Jesus came to turn the world around. And that involves the curing of moral weakness and decay – and the patient and tedious cure of sick systems – systems, in which the stronger dominates the weaker, the rich get richer at the expense of the poor, and certain groups of people are ostracized or even dehumanized. Jesus came to bring true healing – and not a quick fix for all that is broken – in us and in this world.
If Jesus had come to bring a quick fix, the kingdom of heaven would have been smack among us 2,000 years ago, no therapy, no hard work required.
But Jesus doesn’t let us off that easily. Going back to today’s gospel lesson, we hear how Jesus looks at the state of the world around him, how the people he sees are harassed and like a flock of sheep without a shepherd, without a true leader. And he turns to his disciples and, using the exact same words we heard just a few verses before about Jesus curing every disease and every sickness, tells them: Cure every disease and every sickness. Provide therapy for all that is weak and broken.
Which beckons the question: why would Jesus do this? Why would he tell his followers to continue the work he begun? Why doesn’t he just snap his fingers, and, boom, the world is healed? I don’t pretend to know the answer, but maybe it has something to do with the fact that someone needs to have the will to be healed in order to actually heal.
Going back to my surgery 9 years ago: I remember how the surgeon, before the surgery, talked to me about the process. And he was straightforward. He said, ‘If you feel sorry for yourself and dwell on your pain after the surgery or get too comfortable with all the care you receive, you’ll be in the hospital for 5 or 6 days. If you fight, if you cooperate with the therapists, you can go home after 2.’
Maybe Jesus knows that it takes our buy-in, our willingness to fight anything that is ill to be truly healed.
And so here we are, in the midst of a pandemic and grappling with some realities in our society that are very uncomfortable and show how broken and ill the system is – a system in which we have gotten used to racism in blatant and also very subtle forms, well, that’s just the way it is, and as long as it doesn’t affect me personally… A system in which we seem to think that excessive police force against protestors, the vast majority of them peaceful, is to be expected. How sick is a system, in which teens and preteens are teargassed without any provocation the moment a curfew starts, as happened in my own town of Walnut Creek? This is a system in which many long for ‘law and order’ and think that quick fixes are possible by those who talk tough and display a strong man attitude.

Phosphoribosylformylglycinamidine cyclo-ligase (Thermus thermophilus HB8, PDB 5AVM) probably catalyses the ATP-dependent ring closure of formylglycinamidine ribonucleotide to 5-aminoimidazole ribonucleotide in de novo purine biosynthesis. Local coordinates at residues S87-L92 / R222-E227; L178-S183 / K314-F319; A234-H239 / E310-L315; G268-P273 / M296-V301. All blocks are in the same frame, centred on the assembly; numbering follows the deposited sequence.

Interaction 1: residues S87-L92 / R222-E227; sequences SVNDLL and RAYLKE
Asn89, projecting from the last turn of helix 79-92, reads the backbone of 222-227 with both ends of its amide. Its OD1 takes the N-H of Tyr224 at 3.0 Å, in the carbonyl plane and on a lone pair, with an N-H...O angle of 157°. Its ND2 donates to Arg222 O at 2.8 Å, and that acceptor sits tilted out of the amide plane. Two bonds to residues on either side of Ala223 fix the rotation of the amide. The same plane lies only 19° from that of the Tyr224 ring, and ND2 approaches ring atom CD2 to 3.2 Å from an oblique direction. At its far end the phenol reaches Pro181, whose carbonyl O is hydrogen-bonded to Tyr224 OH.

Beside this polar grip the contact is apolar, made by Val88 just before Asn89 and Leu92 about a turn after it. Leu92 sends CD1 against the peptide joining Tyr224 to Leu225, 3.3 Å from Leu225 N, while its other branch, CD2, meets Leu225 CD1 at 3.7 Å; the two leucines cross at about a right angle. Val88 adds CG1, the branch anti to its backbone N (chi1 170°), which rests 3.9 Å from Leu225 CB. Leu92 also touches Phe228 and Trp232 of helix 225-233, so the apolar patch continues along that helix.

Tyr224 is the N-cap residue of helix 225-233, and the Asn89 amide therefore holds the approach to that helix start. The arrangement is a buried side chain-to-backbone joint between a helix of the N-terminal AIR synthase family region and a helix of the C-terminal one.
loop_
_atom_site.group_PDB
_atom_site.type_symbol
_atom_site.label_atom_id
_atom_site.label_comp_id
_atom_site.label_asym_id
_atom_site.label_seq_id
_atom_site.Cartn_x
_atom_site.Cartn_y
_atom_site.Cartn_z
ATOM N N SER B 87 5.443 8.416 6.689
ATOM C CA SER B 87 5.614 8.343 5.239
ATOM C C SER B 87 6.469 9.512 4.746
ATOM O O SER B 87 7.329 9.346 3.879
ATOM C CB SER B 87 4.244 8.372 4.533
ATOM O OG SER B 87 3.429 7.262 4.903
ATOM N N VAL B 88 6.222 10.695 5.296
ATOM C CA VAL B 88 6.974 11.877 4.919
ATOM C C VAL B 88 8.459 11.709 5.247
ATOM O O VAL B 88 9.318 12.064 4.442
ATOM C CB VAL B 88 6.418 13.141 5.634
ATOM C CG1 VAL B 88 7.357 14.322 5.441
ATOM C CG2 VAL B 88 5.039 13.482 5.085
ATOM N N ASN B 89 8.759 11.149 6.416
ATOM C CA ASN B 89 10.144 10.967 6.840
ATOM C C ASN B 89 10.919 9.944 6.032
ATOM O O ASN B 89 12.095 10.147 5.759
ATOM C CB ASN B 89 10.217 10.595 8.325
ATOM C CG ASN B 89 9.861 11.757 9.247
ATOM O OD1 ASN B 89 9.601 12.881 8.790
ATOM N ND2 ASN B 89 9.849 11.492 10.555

And we hear the words of Jesus: Proclaim the good news of the kingdom come near. Do so by curing all that is sick and broken and morally corrupt. Engage in this tedious and sometimes frustrating therapeutic process that requires a lot of patience and that may have side effect you don’t like, but that may be necessary. And know that you are sent like sheep among the wolves…
And I’m thinking, whoa! All this makes me extremely uneasy and uncomfortable, because I have the tendency to not want to offend anyone. Darn it Jesus, why can’t there be an easy fix, an instant cure that requires no effort on our, on my part? Why can’t I just be nice to others and live my life as inoffensively as I can, minding my own business?
And I can hear the answer: because, says Jesus, because there is no easy fix. If there was, I wouldn’t have had to die on the cross to show how much in need of healing you are, how much in need of healing the world is. My therapy for the world involves the severe and painful side effect of my death. This is how much I love you. This is how much I want for you and the world to truly be cured and healed. And now go as I told you: go in my peace and serve me.
Picture by Andrew Winkler on unsplash.com
This post is also available in: German